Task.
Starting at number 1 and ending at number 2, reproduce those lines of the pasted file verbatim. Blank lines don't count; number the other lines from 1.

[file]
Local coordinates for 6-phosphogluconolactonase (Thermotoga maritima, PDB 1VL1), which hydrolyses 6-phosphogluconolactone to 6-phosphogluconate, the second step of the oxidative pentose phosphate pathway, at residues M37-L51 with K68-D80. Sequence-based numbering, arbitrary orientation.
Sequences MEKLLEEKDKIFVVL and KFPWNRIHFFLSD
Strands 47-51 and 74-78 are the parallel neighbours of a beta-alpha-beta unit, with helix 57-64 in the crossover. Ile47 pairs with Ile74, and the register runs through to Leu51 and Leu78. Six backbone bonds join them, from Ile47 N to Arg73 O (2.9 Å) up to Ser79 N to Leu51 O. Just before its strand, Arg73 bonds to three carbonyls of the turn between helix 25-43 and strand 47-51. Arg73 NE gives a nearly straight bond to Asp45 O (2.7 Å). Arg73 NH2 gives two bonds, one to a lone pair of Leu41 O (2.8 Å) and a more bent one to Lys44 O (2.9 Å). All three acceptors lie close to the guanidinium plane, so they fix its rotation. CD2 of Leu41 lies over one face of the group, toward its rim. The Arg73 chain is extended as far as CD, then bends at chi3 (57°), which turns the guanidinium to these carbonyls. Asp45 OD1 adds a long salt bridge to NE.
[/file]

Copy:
Local coordinates for 6-phosphogluconolactonase (Thermotoga maritima, PDB 1VL1), which hydrolyses 6-phosphogluconolactone to 6-phosphogluconate, the second step of the oxidative pentose phosphate pathway, at residues M37-L51 with K68-D80. Sequence-based numbering, arbitrary orientation.
Sequences MEKLLEEKDKIFVVL and KFPWNRIHFFLSD